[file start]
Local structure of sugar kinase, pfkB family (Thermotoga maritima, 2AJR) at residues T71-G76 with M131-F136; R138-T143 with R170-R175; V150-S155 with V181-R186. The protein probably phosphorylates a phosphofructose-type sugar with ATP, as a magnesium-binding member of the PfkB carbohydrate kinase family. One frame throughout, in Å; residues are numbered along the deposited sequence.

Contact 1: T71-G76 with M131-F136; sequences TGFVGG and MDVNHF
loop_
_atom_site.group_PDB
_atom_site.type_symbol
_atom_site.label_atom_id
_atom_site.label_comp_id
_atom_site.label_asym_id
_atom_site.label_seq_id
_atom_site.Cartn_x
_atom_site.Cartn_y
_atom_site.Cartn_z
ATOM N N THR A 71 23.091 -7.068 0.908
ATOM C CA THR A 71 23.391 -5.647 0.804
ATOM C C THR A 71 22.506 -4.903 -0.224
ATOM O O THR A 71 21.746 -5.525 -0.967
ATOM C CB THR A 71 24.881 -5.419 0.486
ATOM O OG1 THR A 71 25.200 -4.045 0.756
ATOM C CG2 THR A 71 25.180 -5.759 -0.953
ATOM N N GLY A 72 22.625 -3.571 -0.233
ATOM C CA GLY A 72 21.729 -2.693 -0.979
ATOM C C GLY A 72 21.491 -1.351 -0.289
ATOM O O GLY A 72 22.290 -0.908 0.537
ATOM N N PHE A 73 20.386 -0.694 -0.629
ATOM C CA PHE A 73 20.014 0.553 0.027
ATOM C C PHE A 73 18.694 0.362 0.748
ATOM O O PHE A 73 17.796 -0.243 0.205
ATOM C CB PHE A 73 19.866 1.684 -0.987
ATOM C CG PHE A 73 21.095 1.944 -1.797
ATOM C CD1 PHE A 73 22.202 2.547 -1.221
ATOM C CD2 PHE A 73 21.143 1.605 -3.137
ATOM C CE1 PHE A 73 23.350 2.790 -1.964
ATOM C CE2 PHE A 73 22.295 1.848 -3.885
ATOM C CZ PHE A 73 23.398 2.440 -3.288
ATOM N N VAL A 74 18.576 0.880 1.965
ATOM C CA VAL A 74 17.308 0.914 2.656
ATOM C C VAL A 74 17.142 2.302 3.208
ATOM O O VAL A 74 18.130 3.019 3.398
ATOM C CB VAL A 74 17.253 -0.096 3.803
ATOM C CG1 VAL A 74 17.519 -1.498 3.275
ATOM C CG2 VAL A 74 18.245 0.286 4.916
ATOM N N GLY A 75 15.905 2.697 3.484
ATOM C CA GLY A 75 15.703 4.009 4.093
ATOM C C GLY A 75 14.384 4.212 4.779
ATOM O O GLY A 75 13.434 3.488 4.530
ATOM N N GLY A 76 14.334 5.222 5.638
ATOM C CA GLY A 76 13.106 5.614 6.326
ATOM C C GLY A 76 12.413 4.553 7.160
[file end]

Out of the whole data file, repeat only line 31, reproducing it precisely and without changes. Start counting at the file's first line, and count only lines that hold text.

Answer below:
ATOM C CD2 PHE A 73 21.143 1.605 -3.137